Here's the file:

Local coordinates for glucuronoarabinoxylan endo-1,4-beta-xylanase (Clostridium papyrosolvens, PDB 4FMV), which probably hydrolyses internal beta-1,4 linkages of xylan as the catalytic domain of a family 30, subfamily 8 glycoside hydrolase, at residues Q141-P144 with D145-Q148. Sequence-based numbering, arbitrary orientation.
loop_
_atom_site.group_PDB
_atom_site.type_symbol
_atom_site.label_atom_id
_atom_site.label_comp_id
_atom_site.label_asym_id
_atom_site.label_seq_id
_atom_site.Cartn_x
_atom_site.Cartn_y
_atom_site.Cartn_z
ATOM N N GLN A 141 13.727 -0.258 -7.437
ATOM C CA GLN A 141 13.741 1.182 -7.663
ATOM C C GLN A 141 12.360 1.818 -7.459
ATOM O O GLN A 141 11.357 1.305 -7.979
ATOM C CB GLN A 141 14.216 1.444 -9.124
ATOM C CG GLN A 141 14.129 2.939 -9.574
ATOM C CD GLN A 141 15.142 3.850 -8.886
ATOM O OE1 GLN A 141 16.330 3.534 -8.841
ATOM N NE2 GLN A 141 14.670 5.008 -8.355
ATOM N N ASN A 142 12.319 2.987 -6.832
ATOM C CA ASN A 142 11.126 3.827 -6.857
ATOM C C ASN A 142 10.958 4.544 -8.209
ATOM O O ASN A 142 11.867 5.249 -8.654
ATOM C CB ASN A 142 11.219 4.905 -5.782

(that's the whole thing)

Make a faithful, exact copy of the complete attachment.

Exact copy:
Local coordinates for glucuronoarabinoxylan endo-1,4-beta-xylanase (Clostridium papyrosolvens, PDB 4FMV), which probably hydrolyses internal beta-1,4 linkages of xylan as the catalytic domain of a family 30, subfamily 8 glycoside hydrolase, at residues Q141-P144 with D145-Q148. Sequence-based numbering, arbitrary orientation.
loop_
_atom_site.group_PDB
_atom_site.type_symbol
_atom_site.label_atom_id
_atom_site.label_comp_id
_atom_site.label_asym_id
_atom_site.label_seq_id
_atom_site.Cartn_x
_atom_site.Cartn_y
_atom_site.Cartn_z
ATOM N N GLN A 141 13.727 -0.258 -7.437
ATOM C CA GLN A 141 13.741 1.182 -7.663
ATOM C C GLN A 141 12.360 1.818 -7.459
ATOM O O GLN A 141 11.357 1.305 -7.979
ATOM C CB GLN A 141 14.216 1.444 -9.124
ATOM C CG GLN A 141 14.129 2.939 -9.574
ATOM C CD GLN A 141 15.142 3.850 -8.886
ATOM O OE1 GLN A 141 16.330 3.534 -8.841
ATOM N NE2 GLN A 141 14.670 5.008 -8.355
ATOM N N ASN A 142 12.319 2.987 -6.832
ATOM C CA ASN A 142 11.126 3.827 -6.857
ATOM C C ASN A 142 10.958 4.544 -8.209
ATOM O O ASN A 142 11.867 5.249 -8.654
ATOM C CB ASN A 142 11.219 4.905 -5.782